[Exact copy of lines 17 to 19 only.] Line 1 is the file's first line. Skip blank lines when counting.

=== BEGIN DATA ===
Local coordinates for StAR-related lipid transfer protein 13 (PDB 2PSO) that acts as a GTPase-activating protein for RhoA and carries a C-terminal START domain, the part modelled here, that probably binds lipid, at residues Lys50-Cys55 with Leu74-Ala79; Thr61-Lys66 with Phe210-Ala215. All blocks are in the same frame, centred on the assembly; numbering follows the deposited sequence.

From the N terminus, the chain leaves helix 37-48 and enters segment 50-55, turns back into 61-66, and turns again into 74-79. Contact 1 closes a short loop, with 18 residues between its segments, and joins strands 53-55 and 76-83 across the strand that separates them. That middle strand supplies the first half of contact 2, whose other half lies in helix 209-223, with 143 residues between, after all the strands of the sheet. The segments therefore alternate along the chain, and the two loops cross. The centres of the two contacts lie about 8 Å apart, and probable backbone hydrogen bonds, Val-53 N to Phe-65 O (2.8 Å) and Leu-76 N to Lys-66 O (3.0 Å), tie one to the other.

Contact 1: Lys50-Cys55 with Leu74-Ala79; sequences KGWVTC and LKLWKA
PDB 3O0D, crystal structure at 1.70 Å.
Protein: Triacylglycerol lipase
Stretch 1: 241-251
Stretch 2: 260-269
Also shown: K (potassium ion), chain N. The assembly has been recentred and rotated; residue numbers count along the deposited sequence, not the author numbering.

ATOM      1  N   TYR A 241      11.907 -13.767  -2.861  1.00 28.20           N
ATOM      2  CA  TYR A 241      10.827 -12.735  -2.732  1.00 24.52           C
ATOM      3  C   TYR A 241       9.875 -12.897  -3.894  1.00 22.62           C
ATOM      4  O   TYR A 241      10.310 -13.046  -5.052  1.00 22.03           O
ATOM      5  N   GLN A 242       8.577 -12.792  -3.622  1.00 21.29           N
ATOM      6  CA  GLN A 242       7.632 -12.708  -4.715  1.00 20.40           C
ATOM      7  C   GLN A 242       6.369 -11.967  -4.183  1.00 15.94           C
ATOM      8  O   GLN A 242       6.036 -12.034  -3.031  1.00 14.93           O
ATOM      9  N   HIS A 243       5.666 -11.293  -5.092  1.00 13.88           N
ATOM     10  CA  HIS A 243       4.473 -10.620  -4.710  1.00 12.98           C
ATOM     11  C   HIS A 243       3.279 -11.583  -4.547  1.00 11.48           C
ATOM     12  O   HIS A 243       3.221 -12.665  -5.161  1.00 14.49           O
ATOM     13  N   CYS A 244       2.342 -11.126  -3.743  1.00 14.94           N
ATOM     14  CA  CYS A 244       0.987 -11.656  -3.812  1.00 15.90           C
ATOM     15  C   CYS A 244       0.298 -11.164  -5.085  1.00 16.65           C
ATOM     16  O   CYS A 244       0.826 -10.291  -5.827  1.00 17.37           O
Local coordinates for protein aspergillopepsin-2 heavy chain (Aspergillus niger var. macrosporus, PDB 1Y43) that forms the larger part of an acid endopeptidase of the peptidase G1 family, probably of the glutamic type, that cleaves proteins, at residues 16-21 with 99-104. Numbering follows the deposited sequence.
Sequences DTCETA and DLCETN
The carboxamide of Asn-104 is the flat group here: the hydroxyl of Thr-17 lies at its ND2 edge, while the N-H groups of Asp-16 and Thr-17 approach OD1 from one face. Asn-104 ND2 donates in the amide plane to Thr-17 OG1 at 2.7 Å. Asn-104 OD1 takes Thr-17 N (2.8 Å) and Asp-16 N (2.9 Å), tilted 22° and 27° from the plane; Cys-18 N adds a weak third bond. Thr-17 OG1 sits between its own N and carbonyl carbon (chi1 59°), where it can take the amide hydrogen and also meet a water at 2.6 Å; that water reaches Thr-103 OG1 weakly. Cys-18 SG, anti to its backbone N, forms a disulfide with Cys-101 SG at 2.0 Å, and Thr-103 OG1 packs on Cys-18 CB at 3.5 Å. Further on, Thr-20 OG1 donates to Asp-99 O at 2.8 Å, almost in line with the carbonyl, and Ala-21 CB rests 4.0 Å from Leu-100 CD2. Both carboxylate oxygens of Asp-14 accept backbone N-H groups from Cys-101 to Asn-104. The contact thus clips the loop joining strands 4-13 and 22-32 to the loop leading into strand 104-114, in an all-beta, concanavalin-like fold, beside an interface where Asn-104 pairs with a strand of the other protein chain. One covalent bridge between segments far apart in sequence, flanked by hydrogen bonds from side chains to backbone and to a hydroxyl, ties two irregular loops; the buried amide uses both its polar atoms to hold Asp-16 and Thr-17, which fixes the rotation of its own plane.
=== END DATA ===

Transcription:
ATOM      9  N   HIS A 243       5.666 -11.293  -5.092  1.00 13.88           N
ATOM     10  CA  HIS A 243       4.473 -10.620  -4.710  1.00 12.98           C
ATOM     11  C   HIS A 243       3.279 -11.583  -4.547  1.00 11.48           C